Can war become an inspiration? How can something that cruel, chaotic and bloody trigger imagination and be turned into a work of art, a fleeting moment melted into a lasting shape of a photograph? Noah Brooks has been looking for an answer in the trenches of Shyrokyne, Ukraine.
Noah had been following news about the Revolution of Dignity and sniper attacks when the conflict with Russia broke out in late 2013. He could not but listen to the feverish beat of the heart of the war with bated breath. Though always interested in war films he had never really thought about documenting a conflict with a camera. But with Ukraine it was a calling, he knew he had to go, and all he wanted to do was to take pictures of those courageous people fighting for their freedom, their nation and their future.
In Ukraine Brooks was embedded with a few Ukrainian soldiers who would share with him hardships of life at the front line. Being in the trenches is always a great risk, no matter if you are a soldier, a nurse or a photographer. Noah says that looking through the lens of his camera helped him stay detached. He concentrated on what he knew best – his profession. But he was still at the very heart of the fiery, bloody storm. How did he manage to stay sane and go on with his professional duties? Brooks answers that he often feared he could panic or ‘freak out’, but he felt so comfortable with the soldiers he was embedded with that it never happened.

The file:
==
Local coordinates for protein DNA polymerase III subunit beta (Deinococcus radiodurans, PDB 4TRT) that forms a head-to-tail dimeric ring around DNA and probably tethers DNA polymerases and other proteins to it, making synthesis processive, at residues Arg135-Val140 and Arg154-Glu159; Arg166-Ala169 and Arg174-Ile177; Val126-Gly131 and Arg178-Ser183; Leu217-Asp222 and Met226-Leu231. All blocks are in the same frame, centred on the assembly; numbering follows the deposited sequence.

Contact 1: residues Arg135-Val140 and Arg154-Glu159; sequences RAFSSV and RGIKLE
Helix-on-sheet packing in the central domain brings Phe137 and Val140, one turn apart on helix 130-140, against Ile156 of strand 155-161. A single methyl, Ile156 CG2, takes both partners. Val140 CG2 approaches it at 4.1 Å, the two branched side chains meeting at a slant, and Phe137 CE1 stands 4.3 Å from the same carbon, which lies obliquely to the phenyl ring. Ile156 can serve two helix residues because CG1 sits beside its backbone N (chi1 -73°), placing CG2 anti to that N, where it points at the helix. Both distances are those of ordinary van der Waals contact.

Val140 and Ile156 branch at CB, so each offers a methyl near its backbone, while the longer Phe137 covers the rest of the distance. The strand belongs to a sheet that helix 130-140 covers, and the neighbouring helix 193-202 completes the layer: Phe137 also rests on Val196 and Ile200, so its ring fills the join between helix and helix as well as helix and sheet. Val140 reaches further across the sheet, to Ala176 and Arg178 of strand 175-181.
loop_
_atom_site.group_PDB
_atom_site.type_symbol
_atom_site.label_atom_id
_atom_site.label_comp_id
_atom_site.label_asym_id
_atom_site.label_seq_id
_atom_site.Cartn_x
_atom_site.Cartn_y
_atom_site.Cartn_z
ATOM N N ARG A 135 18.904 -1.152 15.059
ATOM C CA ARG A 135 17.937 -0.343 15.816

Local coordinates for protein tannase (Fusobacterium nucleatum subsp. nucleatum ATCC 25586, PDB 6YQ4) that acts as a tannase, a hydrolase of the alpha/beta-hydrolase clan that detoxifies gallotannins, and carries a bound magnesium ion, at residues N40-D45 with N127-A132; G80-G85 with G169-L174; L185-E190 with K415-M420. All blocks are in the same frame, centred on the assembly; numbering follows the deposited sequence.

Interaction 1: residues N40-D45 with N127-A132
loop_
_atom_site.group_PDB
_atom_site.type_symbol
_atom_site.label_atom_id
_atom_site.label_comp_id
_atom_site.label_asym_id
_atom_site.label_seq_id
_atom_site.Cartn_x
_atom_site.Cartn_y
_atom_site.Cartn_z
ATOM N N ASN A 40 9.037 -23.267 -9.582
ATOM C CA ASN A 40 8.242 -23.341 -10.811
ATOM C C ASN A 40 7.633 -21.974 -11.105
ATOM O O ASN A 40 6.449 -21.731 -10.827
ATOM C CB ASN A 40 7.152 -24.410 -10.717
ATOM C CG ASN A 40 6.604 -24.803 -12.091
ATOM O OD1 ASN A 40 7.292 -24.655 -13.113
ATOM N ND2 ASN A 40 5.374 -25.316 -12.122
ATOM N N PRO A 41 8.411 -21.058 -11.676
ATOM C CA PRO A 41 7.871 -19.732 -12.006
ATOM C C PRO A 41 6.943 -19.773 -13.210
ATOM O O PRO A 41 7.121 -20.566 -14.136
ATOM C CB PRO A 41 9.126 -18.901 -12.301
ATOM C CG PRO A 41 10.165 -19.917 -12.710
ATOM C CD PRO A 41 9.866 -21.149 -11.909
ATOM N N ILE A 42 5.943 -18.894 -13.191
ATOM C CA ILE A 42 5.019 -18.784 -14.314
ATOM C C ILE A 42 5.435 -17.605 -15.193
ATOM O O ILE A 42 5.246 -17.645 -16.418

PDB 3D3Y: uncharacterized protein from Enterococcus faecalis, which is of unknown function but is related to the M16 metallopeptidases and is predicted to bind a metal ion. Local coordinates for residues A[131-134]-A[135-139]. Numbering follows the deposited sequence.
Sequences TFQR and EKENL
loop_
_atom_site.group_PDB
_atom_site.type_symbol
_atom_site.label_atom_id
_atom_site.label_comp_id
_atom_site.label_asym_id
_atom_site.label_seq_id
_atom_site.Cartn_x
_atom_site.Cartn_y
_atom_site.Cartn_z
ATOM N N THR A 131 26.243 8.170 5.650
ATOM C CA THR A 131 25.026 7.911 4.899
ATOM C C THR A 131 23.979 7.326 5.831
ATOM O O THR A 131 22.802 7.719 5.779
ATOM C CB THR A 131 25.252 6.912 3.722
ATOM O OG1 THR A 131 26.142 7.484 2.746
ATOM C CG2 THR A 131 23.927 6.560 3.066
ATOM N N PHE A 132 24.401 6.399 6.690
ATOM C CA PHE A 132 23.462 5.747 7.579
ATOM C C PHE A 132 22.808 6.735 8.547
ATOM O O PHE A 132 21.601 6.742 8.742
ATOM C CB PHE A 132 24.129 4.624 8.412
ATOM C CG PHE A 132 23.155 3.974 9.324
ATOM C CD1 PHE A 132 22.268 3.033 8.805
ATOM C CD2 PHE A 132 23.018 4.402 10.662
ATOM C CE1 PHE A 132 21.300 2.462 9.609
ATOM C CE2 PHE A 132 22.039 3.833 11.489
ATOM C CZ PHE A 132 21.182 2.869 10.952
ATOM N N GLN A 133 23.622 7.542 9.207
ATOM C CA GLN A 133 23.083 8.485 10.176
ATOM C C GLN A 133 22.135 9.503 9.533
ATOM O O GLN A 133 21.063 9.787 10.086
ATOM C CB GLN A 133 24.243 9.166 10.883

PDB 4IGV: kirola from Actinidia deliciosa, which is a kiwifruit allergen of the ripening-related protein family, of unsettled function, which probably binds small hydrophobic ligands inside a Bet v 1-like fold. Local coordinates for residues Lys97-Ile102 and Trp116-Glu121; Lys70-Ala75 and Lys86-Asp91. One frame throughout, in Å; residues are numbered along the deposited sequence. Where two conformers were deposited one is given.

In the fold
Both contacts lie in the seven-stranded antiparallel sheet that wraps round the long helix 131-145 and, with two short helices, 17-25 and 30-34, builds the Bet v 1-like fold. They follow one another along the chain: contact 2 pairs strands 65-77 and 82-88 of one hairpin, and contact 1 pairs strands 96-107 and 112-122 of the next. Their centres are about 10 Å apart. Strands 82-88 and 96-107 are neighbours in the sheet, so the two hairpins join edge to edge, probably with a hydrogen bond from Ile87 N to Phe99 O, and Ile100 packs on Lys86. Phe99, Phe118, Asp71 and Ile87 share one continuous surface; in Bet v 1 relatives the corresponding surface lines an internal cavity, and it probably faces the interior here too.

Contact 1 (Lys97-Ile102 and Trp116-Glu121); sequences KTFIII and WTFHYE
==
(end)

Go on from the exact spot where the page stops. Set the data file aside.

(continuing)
Even being a former certified lifeguard, Noah cannot say that he was prepared for becoming a part of a real burning conflict. Knowing some basics is not enough. So now he wants to learn more about things that are important in combat and can save lives. He treats his mission with responsibility and seriousness that do credit to his expertise as a photographer and his moral caliber as a human being. He has done a lot of research to try and understand both sides of the conflict: he read about the history of Ukraine, the history of Russia, about the different battalions and their beliefs. And still Brooks is eager to know more, to continue his investigation both in the library and field.
One thing that Noah Brooks has already understood is that he and Ukrainian soldiers have much in common: “I learned what it means to fight for what you love. They were fighting for their country; I was fighting for my work. We all put everything we had into what we were doing.” Perhaps this understanding is what helped Brooks make those stunning, unsettling, deeply moving photographs of his. Looking at them you can see all the faces of the war: trenches and fire, cigarette breaks and front line barbeques.
People on these photographs are all the more amazing for us because they have not lost their ability to smile and be friendly. They have stayed humane even under unhuman conditions. Bravery, resilience and devotion can be seen in the eyes of the soldiers. But one can also see hope and humor and longing for home. This is what photography can do for us – give us immediate access to stories of people around the world which we are able to see with our own eyes, not in the distorting mirror of mass media.
See also: ‘Pain in heart’ – dedication to patriots
So can war be an inspiration? I don’t think so. War is a calling, a challenge and an ordeal – both for a soldier and a photographer.
Visit Noah’s YourShot profile for more Ukraine conflict photography and his other shots made in different parts of the world.